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metal talk

8th September 2011

scott adams

mortal sin

After a little bit of phone pong, Terror Australis finally catches up with longtime Mortal Sin bassist Andy Eftichiou ahead of the bands upcoming show in Canberra in a couple of weeks.

He's an excited bassist too, as the band is just about to release a new album – its sixth full lengther, the eagerly awaited 'Psychology Of Death' - just about a week after the Canberra show (it comes out on September 23rd to be precise).

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Given that the band is over a quarter of a century old, isn't he getting a bit long in the tooth for pre-album excitement?

"Never. It's a piece of art, like any other, you know? When you work to create something, when you take time over it – and this one has taken some time, nearly a year – then of course you are excited to get it out, and to hear what people think of it."

You've been involved in Mortal Sin since the band's inception. Where would you place this new album in the band's canon? Is it a thrash Metal record, or perhaps something a little more progressive?

"Well, we've gone back to our roots I think. I know a lot of bands say that, but I really think we have. It's a thrash Metal record. Why would we not want to make music like that?"

Why indeed. Is the new material going down well live?

"We've been playing a couple of songs at shows in the last few months, and people seem to be liking them. We started to introduce them when we supported Overkill in Australia last year."

So you'll be working a few into the Canberra show?

"Oh yes, probably about four new songs in Canberra. But you play it by ear. Sometimes you get the feeling a crowd just wants to hear older stuff... but yes I think we'll play around four new songs at the Canberra show."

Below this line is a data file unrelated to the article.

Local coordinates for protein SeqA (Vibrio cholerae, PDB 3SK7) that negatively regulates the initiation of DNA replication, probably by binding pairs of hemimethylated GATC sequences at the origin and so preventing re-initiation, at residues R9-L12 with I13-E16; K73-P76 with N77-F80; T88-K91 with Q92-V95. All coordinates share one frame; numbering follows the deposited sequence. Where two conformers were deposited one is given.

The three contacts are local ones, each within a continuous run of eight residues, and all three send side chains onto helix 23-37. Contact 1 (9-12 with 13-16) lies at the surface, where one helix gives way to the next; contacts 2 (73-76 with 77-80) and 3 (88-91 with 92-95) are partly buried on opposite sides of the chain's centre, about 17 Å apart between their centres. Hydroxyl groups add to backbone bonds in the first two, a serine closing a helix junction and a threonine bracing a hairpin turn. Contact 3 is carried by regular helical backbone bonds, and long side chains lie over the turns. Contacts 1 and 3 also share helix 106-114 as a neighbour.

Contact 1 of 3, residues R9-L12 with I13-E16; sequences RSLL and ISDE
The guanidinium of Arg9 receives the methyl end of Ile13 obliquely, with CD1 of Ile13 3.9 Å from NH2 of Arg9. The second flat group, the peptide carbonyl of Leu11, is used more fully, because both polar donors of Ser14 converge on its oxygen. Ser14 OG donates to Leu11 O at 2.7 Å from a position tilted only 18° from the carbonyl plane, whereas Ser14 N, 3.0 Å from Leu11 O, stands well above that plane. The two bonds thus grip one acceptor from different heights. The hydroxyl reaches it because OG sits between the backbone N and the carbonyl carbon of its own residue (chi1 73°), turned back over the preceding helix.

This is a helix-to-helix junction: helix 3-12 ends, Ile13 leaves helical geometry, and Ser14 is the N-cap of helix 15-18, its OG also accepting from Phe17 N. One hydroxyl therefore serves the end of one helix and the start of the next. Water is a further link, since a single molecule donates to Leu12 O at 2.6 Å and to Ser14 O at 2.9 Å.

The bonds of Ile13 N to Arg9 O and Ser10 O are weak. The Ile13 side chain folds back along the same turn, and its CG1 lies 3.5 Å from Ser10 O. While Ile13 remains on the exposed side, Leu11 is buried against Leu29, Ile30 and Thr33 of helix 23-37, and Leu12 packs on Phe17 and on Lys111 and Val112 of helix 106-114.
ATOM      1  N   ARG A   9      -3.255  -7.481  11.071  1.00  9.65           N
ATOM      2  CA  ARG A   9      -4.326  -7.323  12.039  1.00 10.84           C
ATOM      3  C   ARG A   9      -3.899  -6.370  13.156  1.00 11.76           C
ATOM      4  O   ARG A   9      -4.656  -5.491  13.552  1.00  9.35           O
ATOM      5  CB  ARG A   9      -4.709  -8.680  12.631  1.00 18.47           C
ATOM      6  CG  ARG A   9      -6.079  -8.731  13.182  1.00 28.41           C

Of course it's understandable that the fans want to hear some old numbers – the bands 1985 debut, 'Mayhemic Destruction', is something of a thrash Metal classic, and they've added some marvelously solid old school thrash to their repertoire in the intervening twenty five years, but it's very important for the Mortal Sin to keep creating new material.

Given that you've already said the intention with 'Psychology Of Death' was to go back to the sound of the mid eighties, how hard was it for the band as it is now (only vocalist Mat Maurer and Eftichiou remain from 'the old days') to write in that style?

"Well, you are right in some ways but this line up, apart from one guitarist who joined last year, is the longest running lineup we've had. The guys know what me and Mat do, so not too hard."

But that 'one guitarist', Ryan Huthnance, wasn't even born when 'Mayhemic Destruction' was released! Surely that presented a few stylistic problems?

"Ha ha! You're so right. When we were looking for guitarists at first we thought well, we'll be wanting a guy over thirty, an old thrasher, you know? And he came in, he was nineteen at the time. We didn't think we would even give him an audition. He asked us to give him a chance, so we did, and he was a fantastic player!"